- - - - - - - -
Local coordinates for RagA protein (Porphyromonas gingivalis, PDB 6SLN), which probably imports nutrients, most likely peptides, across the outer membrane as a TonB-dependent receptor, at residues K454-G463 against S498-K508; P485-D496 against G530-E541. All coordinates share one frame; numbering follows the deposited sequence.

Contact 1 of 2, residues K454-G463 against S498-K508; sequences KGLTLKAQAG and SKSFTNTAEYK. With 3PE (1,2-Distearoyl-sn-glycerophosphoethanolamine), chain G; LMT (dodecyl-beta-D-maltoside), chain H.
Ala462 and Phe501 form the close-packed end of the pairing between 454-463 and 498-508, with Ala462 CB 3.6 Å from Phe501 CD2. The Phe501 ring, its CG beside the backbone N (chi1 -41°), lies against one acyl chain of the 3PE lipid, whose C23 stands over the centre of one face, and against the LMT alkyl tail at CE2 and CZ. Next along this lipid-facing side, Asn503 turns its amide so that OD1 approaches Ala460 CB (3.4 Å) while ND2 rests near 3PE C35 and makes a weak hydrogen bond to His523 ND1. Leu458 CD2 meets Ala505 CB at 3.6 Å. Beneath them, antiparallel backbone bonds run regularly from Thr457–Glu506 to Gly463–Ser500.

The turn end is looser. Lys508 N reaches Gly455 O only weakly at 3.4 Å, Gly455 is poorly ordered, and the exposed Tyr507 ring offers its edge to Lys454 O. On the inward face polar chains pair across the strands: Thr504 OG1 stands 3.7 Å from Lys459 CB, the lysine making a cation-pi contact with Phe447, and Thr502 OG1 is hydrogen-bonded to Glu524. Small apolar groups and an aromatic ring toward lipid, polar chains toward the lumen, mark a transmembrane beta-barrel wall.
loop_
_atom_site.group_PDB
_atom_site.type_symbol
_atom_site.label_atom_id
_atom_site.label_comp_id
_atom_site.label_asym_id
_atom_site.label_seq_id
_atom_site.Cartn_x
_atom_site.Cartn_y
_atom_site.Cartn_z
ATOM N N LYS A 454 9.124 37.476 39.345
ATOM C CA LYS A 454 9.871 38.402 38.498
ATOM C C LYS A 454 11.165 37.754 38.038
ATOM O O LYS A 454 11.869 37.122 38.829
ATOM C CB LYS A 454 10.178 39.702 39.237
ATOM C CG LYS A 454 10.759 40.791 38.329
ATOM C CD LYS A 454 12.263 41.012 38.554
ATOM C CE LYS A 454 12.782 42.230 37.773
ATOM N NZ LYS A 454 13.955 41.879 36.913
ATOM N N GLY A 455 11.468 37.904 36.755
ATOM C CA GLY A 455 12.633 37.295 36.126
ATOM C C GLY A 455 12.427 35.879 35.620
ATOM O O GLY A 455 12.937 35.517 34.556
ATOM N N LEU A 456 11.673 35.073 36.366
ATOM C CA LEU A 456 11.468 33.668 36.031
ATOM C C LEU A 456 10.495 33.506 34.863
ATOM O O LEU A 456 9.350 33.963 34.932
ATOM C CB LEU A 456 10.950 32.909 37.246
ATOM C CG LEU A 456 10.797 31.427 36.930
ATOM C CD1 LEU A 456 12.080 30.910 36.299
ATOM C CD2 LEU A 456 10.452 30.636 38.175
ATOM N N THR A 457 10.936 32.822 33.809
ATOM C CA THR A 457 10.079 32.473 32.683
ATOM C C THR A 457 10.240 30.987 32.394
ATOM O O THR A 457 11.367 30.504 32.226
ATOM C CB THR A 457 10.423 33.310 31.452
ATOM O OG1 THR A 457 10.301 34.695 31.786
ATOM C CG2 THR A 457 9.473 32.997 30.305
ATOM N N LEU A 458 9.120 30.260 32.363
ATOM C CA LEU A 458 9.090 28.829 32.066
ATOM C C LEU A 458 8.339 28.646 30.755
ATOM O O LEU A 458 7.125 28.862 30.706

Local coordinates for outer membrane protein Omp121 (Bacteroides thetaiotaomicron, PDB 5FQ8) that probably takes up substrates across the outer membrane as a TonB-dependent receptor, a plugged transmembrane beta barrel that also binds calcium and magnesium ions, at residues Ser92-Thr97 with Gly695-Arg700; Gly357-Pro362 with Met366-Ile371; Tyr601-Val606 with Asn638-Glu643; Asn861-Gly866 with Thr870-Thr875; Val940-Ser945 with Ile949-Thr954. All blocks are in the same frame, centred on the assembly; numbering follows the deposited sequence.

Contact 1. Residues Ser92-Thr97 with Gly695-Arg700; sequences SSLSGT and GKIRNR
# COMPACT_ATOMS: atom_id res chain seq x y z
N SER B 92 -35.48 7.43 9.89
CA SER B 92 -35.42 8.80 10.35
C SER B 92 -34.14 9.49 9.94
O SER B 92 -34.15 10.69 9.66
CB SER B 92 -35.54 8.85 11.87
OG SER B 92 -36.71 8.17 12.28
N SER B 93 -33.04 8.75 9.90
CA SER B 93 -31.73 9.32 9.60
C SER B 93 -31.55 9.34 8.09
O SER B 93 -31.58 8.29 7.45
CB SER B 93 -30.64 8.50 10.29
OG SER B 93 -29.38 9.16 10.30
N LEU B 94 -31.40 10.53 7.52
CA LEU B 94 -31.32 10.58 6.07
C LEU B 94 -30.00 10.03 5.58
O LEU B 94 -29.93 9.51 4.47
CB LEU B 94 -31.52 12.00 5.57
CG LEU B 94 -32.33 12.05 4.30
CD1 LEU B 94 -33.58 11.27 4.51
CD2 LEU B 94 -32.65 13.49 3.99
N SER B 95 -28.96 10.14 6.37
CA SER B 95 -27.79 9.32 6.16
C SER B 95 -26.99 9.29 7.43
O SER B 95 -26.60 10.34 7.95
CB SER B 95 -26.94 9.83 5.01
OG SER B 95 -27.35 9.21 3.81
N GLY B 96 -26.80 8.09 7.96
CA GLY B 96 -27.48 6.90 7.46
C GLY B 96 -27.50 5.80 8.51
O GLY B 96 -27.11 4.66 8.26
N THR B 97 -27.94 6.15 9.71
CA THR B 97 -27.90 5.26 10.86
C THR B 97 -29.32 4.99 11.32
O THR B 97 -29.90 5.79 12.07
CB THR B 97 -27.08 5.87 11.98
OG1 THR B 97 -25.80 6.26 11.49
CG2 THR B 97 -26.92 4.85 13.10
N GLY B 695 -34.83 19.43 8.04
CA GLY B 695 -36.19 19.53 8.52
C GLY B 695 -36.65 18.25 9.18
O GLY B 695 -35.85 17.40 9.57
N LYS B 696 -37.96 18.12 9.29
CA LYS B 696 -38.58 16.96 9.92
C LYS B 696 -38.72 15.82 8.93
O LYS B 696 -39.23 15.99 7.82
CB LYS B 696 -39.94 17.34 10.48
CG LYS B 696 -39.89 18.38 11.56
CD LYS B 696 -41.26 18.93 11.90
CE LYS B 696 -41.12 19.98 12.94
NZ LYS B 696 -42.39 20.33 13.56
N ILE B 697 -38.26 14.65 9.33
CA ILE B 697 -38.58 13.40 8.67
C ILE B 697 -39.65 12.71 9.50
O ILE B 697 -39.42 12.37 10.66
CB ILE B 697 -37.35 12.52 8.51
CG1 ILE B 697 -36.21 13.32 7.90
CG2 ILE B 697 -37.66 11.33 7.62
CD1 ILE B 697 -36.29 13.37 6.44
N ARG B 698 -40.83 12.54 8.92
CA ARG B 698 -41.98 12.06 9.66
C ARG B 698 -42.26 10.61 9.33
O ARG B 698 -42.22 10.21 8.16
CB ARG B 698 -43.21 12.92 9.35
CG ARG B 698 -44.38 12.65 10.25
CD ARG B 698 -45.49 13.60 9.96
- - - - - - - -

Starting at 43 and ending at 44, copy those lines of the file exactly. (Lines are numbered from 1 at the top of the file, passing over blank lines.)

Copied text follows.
ATOM N N LEU A 458 9.120 30.260 32.363
ATOM C CA LEU A 458 9.090 28.829 32.066